Happy 100th Birthday to the 1921 vintage in Germany!

Today is my 61st birthday and anniversaries are useful moments to look back. Recently I’ve been thinking a lot about the 1921 vintage for German wines, which is celebrating its centenary. It was not only a great vintage, but was the turning point for the nation’s wine industry in the direction of modern winemaking methods.

I searched and searched for information that went beyond general observations and was free of platitudes. Finally, I found something in the book Könige des Rieslings an Mosel, Saar and Ruwer, or Kings of Riesling from the Mose, Saar and Ruwerby Peter Sauerwald & Edgar Wenzel (1978, Seewald Verlag, Stuttgart) about the 1921 vintage at the Kathäuserhof estate in the Ruwer (now part of the Mosel wine region). My guess is that the first text below was written by Hans Wilhelm Rautenstrauch, the then owner of the estate, in August 1921:

 “There was just one rainy day each month in May and June, apart from that burning heat. In July the heat and drought intensified. Occasional thunderstorms didn’t bring the hoped for cooling or the necessary moisture. Thursday, 28th July was the hottest day of the year, bringing enormous heat: 39° C in the shade and 50° C in the sun. At 10pm in the evening the thermometer still stood at 32° C. However, the vineyards look good and we expect a very good crop…”

That sounds rather reminiscent of the 2018 vintage in Germany. However, the Average Growing Season Temperature for 1921 in Geisenheim/Rheingau (sorry, but I don’t have historic figures for the Mosel) was 16°C and for 2018 it was 17.8°C! The books authors also give a rather detailed description of the 1921 wines from Karthäuserhof. Please note that a Mosel Fuder barrel contains 1,000 liters of wine, so the crop was about 120,000 bottles:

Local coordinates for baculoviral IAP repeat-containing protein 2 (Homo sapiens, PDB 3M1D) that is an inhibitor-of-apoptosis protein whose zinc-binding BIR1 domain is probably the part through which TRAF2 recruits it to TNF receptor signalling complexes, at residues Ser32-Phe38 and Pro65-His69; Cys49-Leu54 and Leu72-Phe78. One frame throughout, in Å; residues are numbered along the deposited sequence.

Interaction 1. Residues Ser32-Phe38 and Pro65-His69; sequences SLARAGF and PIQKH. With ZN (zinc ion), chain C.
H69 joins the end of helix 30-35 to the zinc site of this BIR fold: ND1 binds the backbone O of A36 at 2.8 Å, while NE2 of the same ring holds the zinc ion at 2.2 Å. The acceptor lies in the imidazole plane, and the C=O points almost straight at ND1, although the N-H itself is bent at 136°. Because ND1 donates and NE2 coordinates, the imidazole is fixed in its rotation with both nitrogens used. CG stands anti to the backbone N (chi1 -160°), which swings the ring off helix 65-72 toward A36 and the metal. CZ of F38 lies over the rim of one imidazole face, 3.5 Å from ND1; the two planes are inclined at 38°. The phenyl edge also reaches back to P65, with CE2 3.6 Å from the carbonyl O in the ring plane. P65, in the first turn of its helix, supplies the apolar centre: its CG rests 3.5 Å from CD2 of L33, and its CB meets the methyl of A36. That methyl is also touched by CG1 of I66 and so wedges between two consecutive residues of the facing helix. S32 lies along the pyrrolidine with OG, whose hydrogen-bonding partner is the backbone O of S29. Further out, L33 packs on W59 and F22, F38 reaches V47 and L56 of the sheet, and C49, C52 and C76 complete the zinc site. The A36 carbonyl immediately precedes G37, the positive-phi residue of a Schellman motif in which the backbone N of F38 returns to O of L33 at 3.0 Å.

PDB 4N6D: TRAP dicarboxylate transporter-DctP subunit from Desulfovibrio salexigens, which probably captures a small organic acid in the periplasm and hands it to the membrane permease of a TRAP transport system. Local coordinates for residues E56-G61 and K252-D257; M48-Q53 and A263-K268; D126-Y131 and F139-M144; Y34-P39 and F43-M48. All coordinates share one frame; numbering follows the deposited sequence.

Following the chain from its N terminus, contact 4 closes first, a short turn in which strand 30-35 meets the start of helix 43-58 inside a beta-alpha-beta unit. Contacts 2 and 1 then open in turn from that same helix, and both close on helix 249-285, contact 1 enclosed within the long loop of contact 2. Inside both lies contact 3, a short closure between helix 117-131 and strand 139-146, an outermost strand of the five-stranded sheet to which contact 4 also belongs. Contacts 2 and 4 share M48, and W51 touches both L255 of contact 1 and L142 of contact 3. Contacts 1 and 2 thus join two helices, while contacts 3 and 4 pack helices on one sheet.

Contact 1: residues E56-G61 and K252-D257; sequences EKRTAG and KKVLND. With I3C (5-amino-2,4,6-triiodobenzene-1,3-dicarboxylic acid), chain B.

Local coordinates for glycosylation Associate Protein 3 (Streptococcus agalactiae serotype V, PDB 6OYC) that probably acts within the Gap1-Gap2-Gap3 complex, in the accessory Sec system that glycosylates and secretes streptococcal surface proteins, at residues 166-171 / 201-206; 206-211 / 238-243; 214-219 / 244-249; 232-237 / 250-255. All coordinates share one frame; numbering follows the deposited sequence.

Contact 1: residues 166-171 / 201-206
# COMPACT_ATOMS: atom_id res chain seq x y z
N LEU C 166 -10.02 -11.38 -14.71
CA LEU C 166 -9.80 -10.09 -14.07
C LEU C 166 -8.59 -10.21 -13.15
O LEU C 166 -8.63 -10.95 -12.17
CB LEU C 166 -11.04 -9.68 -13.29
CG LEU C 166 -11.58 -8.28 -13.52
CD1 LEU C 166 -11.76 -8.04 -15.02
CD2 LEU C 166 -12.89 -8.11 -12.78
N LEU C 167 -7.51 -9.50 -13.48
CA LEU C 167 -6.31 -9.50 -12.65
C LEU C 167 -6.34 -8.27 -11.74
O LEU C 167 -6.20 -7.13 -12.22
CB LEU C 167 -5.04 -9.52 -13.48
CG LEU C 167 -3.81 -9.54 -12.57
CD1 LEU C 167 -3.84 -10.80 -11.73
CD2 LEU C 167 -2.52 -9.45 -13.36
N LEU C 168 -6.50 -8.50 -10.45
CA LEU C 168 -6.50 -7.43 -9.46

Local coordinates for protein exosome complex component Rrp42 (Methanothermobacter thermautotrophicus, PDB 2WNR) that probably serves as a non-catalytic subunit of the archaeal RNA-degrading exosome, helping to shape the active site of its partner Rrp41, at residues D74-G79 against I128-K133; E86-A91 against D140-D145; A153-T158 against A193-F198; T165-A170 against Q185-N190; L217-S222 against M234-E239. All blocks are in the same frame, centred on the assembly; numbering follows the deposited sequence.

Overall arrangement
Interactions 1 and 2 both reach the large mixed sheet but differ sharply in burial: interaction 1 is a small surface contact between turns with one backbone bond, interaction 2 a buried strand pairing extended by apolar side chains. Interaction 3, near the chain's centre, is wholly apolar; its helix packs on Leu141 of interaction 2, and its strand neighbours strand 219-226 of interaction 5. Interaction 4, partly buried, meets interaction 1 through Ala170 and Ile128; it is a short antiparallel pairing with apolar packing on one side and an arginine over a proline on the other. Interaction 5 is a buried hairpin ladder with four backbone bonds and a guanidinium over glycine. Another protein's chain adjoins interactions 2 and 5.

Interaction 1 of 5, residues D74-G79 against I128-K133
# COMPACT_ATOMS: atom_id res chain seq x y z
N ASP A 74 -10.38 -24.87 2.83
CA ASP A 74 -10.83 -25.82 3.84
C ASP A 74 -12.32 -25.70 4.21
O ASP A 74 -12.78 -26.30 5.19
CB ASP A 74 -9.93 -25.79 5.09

“The 1921 crop was 85 Fuder and the wines were bottled around 1925-27. Four of these Fuders from the 1921 vintage survived World War II in bottle. In contrast, the other 81 Fuders were more or less full-fermented out to dryness and those wines were therefore passé after 15 to 20 years of age. In contrast, the four top Fuders of Auslese had between 35 and 76 grams per liter sweetness. Only for this reason do they survive in great shape to this day…”

Today, 76 grams per liter sweetness in a Riesling Auslese would be considered low! The authors go on to give their tasting note for the 1921 Karthäuserhofberg Kronenberg feinste Auslese, the best Fuder of the vintage at the estate. Not only do modern wine critics write florid notes!:

In spite of the great vintage this 1921 Karthäuserhofberg is a total Ruwer original. The deep colour speaks of its age and shimmers red-sapphire like a sunrise. It smells of an entire bouquet of flowers, also of pineapple and strawberry. The body is full, but not fat, the sweetness noble, the acidity mild, yet still piquant. Its temperament is harmonious, but still far removed from flatness or tiredness. A regal wine from which parting is painful, since one will probably never meet it again.”  


Stuart Pigott - Club of Stones
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